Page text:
The Politics of Truth, Justice and Reconciliation

How can societies achieve political reconciliation in the wake of repression, civil conflict and human rights violations? In the final event of the Conflict, Security and Development Series (March 6, 2012), Dr. Vilma “Nina” Balmaceda, Director of the Center for Scholarship and Global Engagement at Nyack College, took up this question. Her talk thoughtfully connected theory with experience, drawing important lessons about the power and the challenges of historical truth-telling.

After periods of intense political violence under repressive regimes in Argentina(1976-1983), Chile(1973-1990) and Uruguay(1973-1985), and during the Shining Path conflict in Peru(1980-2000), each nation began a path toward political reconciliation. Dr. Balmaceda emphasized three main components of this process: building a shared history, seeking truth and justice, and establishing reparations programs. All three present major challenges.

First of all, the story of a conflict often depends on who tells it. In Argentina, Peruand Uruguay, for instance, political leanings continue to predict whether people attribute human rights abuses to a pattern of systematic repression by a powerful regime or to individuals overstepping their bounds. While a truth commission report offers an in-depth explanation of what happened, this does not necessarily generate a shared history either. The findings are available online, but they are not included in school curricula, and many people are unfamiliar with the reports.

Lack of evidence presents another challenge. Victims often “disappeared” without a trace, and witnesses were terrorized. Later, when suspects are brought to trial, a rigorous burden of proof can mean perpetrators go free; a less rigorous standard can mean trials are seen as politically motivated. Due to their differential political power, low-level soldiers often face prosecution while leaders do not.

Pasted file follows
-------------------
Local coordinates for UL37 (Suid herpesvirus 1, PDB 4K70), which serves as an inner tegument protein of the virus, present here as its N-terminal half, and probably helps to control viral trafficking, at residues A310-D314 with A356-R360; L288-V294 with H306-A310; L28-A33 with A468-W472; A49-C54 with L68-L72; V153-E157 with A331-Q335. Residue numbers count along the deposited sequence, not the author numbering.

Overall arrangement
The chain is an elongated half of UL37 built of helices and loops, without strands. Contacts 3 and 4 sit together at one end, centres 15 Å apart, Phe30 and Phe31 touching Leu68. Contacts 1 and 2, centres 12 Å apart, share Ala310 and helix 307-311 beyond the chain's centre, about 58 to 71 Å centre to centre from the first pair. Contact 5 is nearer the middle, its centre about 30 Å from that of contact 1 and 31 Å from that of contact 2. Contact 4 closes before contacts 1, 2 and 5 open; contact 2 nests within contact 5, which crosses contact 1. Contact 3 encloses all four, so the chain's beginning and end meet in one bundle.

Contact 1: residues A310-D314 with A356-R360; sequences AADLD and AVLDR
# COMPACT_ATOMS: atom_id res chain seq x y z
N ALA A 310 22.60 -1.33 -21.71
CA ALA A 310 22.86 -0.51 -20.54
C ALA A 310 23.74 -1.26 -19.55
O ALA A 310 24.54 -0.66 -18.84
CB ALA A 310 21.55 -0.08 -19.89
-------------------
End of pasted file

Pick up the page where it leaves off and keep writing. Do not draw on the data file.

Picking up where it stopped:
While no amount of money can make up for the atrocities that occurred, reparations can make a difference in the lives of victims’ families. Here, too, the story is important. Dr. Balmaceda emphasized that reparations should be given with the message that they are a right of those who suffered abuse and injustice, not a result of the generosity of current political leaders.

After extensive research in Argentina, Chile, PeruandUruguay, Dr. Balmaceda concluded that none of these countries has yet achieved political reconciliation. What could help advance the process? She suggests incorporating truth commission findings into public school curricula. Currently, students learn about the military victories of centuries past, but recent repression and peace-building efforts rarely make the history books. In addition, media should publicize not just incidents of violence but also communities’ efforts to remember and to heal. Telling these stories could help decrease polarization and create a shared narrative.

As Dr. Balmaceda remarked, across political lines and individual differences, the dignity and rights of human beings should be the easiest thing to agree on. Still, it seems we have a long way to go.

The Conflict, Security and Development Series at NYU Wagner will pick up these themes again next fall.

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